August – II

Prose & Verse(1)




Magazine Front Cover : Floating Words by Betul Vargun, Turkey © 2016



If alone a thought could float around us, appear and disappear with strange pull of magic and chaos in a given day, what that would be we would like to see? Would it be about our insecurities? Would it be a letter alone as a sign? Would it be a phrase from an ancient lore which we want to hear but fear?

In passing, in weighing the words scattered here in this issue from writers old and brightly new and few buds around who know not autumn and spring yet, The Quiet Letter around the woods of dust and waste is at least akin to a sight of a ship becoming a canoe, to traverse lanes of rust and red earth. There is sorrow you cannot touch for now, dear reader. You can sense early seeds in this isue. There is a dove in motion, see there, and so are butterflies in sight later, and then music of sparrows arrive too. There is Schubert anew, there is a tree whose leaves sleep as soon as evening begins. This is life, almost moving through.

There are threads running now here and there to pick flowers and thorns, calling memory (what must memory do?) like our cover photo weighing something, and yet anchored in proper site, dear reader. In prose, we gathered an abstract of a promising writer moving through ideas and a piece on making our lives familiar with things around us to finally move beyond. In verse, we found a telling voice in need, a dreamer in search, a young pair, a perplexed one and three souls forwarding centuries of love and light and despair. We sang a tune this past week: “Away away you go **** *****, hunger toil silence you do not know. Our fabrics you do not know, away away you go ****** ***** and take your traps of loud howls, there are many things yet to see around and wonder, wonder all again, away away you go.” We sank and we floated.

In waiting, for wailings and weepers, love songs and death departures, pounded and weighed in time of our age and epoch of free falling resources against boundaries and lands speaking now of pride and prejudice, in waiting so for them towards our October issue, we leave you here, dear reader.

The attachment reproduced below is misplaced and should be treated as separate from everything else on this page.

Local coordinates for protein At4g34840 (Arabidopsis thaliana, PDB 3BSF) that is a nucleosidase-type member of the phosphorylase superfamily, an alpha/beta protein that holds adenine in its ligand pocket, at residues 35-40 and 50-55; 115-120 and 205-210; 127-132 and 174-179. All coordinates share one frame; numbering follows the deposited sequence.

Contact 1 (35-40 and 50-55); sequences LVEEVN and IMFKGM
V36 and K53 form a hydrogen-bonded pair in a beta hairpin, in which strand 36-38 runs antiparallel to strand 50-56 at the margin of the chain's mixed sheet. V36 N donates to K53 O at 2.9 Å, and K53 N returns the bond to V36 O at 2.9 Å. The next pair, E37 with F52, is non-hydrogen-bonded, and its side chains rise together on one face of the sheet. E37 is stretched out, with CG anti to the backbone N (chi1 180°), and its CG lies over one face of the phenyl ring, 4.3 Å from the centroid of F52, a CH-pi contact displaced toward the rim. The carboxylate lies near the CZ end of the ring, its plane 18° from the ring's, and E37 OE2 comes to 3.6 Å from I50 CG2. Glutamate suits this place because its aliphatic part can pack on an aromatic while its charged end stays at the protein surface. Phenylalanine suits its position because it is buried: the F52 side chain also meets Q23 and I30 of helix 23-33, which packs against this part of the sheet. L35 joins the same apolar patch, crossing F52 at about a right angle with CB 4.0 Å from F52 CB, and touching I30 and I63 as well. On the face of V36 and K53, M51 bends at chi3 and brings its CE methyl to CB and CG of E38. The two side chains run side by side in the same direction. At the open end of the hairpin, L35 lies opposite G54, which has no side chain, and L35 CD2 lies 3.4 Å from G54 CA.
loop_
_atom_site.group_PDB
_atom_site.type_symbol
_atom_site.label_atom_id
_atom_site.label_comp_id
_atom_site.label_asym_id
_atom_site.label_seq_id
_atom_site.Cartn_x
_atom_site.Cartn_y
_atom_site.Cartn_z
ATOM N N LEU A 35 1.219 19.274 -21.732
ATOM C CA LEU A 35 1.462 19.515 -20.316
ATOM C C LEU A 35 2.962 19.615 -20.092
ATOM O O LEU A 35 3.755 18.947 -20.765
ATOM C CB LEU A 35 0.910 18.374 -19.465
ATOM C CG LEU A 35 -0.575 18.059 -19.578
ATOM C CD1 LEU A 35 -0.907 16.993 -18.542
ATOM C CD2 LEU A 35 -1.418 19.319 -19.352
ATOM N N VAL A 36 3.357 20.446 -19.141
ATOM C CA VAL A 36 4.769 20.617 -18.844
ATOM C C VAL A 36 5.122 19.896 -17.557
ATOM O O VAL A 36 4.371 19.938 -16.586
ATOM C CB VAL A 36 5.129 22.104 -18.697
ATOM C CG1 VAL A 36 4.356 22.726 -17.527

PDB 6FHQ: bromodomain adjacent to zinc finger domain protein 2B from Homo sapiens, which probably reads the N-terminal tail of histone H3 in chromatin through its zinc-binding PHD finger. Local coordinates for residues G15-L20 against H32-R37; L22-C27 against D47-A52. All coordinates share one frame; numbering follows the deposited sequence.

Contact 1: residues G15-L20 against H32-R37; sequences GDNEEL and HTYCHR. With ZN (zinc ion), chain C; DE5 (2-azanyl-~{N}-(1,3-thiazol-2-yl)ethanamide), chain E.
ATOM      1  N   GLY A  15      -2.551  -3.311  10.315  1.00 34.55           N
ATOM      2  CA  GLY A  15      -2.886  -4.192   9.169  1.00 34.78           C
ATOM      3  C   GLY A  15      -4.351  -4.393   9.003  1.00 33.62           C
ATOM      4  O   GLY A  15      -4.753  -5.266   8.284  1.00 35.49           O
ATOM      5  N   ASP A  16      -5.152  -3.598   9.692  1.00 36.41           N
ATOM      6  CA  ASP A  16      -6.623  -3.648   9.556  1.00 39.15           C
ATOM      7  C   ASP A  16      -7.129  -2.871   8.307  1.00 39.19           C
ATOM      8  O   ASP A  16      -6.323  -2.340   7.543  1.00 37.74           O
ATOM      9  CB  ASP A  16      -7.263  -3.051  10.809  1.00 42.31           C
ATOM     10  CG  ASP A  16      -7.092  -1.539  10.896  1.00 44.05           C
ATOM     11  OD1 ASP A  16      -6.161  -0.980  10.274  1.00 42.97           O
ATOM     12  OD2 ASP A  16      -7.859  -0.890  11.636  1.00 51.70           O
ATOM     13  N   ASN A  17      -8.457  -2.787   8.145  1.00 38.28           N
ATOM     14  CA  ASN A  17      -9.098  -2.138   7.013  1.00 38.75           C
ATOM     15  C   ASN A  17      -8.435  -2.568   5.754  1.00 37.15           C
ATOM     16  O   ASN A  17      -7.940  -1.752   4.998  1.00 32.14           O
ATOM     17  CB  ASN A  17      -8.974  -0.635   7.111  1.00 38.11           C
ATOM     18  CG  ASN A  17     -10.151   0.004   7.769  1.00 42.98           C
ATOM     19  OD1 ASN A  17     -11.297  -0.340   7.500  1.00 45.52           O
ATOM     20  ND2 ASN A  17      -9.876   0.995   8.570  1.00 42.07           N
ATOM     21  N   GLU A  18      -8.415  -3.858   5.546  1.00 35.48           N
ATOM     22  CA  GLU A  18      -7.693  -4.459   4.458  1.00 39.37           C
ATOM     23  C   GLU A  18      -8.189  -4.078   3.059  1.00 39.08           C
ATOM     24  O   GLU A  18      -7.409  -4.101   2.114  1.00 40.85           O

Poet Editor
The Quiet Letter


Sneha Dewani

Two Poems

James Croal Jackson

Two Poems

Graham Duncan


Anushka Pandit

Three Poems






The acknowledgment of the practices and aspirations of various inexplicably diverse groups is intrinsic to the overall development of the nation and its people. In this context, the process of urbanization, and the dichotomy between rurality and urbanity seems to bog the minds of the 21st-century planners and policy makers invariably. The process of urbanization with specific reference to India, over the past three decades, has been one of unprecedented pace in terms of quantity but lacks big time in quality. The creation of a whole class of ‘urban poor’ dealing with the disadvantageous by-products of the ‘urban way of life’ and the subsequent problems it faces is undoubtedly attracting concern….read now

The Concotion of Urbanity; A Guide to Rurality by Sanjana Kumari



What, for me, is the sacred? To be more exact: what does my sacred consist of? What objects, places, or occasions awake in me that mixture of fear and attachment, that ambiguous attitude caused by the approach of something simultaneously attractive and dangerous, prestigious and outcast—that combination of respect, desire, and terror that we take as the psychological sign of the sacred? It is not a question of defining my scale of values—with whatever is of gravest importance to me, most sacred in the ordinary sense of the word, at its summit. Rather, it is a matter of searching through some of the humblest things, taken from everyday life and located outside of what today makes up the officially sacred (religion, fatherland, morals). It is the little things that are required to discover what features would allow me to characterize the nature of what is sacred for me, and help establish exactly the point at which I know I am no longer moving on the level of the ordinary (trivial or serious, pleasant or painful) but rather have entered a radically distinct world, as different from the profane world as fire from water….read now

The Sacred in Everyday Life by Michel Leiris

O Fim

The Quiet Letter

August Edition 2



Leave a Reply

Fill in your details below or click an icon to log in: Logo

You are commenting using your account. Log Out /  Change )

Google photo

You are commenting using your Google account. Log Out /  Change )

Twitter picture

You are commenting using your Twitter account. Log Out /  Change )

Facebook photo

You are commenting using your Facebook account. Log Out /  Change )

Connecting to %s